The new ranking of the Nanny State Index is published! Chris Snowdon, the main researcher behind the index, will go through the newly announced index and look at the rankings in the four different categories. He will also briefly explain the methodology and motivation behind this project.
Finland, Sweden and the UK were Europe’s biggest nanny states across most categories in 2016. What makes top nanny state countries different? What has changed since the publication of NSI in 2016? Why? Can we detect a trend after two years of this project? What have the policy outcomes been and have they resulted in healthier populations? The Index shows little correlation between countries of similar geographic location or economic performance and their ranking. Germany and the Czech Republic were the smallest nanny states across all categories by quite a significant margin last year. Has less regulation led to poorer health outcomes or higher levels of consumption? What are the policy implications of this?
Does regulation work and what evidence is there to support this? Are current regulations making us healthier and, if not, what impact are they having. This session will look at some regulations that have been tried, assess the success of the regulation, and consider the reasons for the success – or failure. What are the regulations, what has the impact been on the consumer and what can we learn from this moving forward? This session addresses three main areas related to regulation. 1.) Taxation 2.) Product Labelling 3.) Retail & branding policies.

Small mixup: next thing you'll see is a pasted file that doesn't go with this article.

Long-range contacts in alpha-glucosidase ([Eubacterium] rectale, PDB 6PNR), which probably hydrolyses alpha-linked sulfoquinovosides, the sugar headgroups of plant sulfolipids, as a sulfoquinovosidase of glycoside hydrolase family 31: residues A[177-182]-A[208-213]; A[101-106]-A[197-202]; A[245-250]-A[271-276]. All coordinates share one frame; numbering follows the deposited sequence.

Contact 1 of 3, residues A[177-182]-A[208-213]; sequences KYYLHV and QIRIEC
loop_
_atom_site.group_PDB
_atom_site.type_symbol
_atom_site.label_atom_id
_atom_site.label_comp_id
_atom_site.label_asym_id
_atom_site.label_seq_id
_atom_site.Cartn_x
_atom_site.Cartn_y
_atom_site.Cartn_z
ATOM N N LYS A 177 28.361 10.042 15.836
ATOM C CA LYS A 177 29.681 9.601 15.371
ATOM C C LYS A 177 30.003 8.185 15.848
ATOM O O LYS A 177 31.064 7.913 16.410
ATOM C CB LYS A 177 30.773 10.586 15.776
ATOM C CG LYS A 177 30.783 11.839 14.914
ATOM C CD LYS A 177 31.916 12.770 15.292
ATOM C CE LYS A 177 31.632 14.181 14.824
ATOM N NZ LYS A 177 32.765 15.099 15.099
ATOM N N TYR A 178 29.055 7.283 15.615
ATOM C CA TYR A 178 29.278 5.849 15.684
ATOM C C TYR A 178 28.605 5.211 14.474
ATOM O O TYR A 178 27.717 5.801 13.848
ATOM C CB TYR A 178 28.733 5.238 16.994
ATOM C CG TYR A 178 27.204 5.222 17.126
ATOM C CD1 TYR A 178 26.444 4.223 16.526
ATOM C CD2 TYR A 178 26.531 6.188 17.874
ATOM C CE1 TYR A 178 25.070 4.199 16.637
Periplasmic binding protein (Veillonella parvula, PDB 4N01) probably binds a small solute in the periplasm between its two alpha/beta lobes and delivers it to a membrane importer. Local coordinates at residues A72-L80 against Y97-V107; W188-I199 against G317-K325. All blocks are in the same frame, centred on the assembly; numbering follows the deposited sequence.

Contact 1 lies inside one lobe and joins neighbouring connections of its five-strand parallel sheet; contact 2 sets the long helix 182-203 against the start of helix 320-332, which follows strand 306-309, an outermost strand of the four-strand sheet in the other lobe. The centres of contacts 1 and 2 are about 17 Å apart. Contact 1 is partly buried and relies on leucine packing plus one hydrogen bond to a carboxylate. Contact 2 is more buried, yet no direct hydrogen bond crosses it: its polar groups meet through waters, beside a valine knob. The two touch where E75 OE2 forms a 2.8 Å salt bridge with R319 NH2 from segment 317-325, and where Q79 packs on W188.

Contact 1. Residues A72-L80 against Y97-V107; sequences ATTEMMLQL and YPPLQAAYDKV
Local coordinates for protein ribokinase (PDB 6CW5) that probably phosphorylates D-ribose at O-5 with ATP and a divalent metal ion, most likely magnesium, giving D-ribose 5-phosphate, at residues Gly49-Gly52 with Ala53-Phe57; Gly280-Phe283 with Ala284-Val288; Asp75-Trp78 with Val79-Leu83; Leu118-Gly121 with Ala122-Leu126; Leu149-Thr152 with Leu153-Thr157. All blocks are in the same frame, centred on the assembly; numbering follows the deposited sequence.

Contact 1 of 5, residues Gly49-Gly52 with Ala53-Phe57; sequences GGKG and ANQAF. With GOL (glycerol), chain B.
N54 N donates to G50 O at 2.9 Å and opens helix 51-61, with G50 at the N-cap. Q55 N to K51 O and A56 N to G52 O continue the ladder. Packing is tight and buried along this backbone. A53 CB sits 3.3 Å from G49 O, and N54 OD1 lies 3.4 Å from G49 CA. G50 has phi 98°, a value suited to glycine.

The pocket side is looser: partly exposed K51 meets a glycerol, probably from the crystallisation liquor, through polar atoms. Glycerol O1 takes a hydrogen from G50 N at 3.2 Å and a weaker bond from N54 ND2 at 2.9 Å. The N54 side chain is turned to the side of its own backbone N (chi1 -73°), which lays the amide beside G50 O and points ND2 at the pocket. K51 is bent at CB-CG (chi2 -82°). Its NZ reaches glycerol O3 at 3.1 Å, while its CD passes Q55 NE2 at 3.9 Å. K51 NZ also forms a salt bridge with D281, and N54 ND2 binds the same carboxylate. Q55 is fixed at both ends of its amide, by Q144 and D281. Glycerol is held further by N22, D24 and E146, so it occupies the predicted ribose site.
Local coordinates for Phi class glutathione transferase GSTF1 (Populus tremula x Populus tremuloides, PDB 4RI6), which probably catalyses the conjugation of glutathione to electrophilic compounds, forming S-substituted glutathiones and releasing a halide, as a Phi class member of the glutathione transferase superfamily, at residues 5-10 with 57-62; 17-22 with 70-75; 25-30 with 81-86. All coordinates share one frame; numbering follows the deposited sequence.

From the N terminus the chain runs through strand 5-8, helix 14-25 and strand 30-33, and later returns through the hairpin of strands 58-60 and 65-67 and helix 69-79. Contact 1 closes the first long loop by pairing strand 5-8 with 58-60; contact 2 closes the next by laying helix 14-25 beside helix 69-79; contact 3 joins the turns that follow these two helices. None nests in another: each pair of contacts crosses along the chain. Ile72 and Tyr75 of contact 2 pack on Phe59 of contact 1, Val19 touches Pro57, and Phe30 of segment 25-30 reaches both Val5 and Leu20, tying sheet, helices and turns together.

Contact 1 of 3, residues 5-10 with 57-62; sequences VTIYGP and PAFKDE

Euractiv, one of the most influential news sources in Brussels, will hold its Forum Discussion during our conference. The seated lunch will feature a high-level Commission representative and Christopher Snowden, the NSI’s main researcher being interviewed by Frédéric Simon and the audience. Please note that a separate registration is necessary for the lunch.
A study by EPICENTER member the Lithuanian Free Market Institute shows that higher taxes, heavy regulation and prohibition on products within the formal sector drive the prevalence of shadow economies. Is it possible to have high prices and heavy regulation without consumers looking for other legal and illegal sources? Denmark was one of the first countries to introduce taxes on sugar and food with high saturated fat content, but both were abandoned soon after. Why did it not work and can it be done differently?
Are there ways to achieve public health aims other than through regulation? What are they and what is being used elsewhere? Is there any evidence to suggest that these alternative solutions are more effective than regulation? This session will also look at the Precautionary Principal and will consider whether the current framework actually discourages innovation in these areas and alternative solutions outside of government regulation. If this is the case, what can be done to ensure that the EU is an area open to innovation and alternative solutions in the future?